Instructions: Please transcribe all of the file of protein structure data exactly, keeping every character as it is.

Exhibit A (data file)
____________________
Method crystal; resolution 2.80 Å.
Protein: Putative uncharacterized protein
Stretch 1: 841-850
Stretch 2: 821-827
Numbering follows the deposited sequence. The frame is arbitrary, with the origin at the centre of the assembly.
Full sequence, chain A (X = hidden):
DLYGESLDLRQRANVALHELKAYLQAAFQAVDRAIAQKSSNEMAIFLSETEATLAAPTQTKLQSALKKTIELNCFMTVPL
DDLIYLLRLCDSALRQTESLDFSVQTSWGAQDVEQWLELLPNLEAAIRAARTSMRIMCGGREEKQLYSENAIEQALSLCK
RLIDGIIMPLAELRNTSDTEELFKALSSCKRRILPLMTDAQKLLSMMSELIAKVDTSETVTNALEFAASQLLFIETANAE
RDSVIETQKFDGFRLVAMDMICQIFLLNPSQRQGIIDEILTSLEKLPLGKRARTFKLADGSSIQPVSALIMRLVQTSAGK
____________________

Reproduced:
Method crystal; resolution 2.80 Å.
Protein: Putative uncharacterized protein
Stretch 1: 841-850
Stretch 2: 821-827
Numbering follows the deposited sequence. The frame is arbitrary, with the origin at the centre of the assembly.
Full sequence, chain A (X = hidden):
DLYGESLDLRQRANVALHELKAYLQAAFQAVDRAIAQKSSNEMAIFLSETEATLAAPTQTKLQSALKKTIELNCFMTVPL
DDLIYLLRLCDSALRQTESLDFSVQTSWGAQDVEQWLELLPNLEAAIRAARTSMRIMCGGREEKQLYSENAIEQALSLCK
RLIDGIIMPLAELRNTSDTEELFKALSSCKRRILPLMTDAQKLLSMMSELIAKVDTSETVTNALEFAASQLLFIETANAE
RDSVIETQKFDGFRLVAMDMICQIFLLNPSQRQGIIDEILTSLEKLPLGKRARTFKLADGSSIQPVSALIMRLVQTSAGK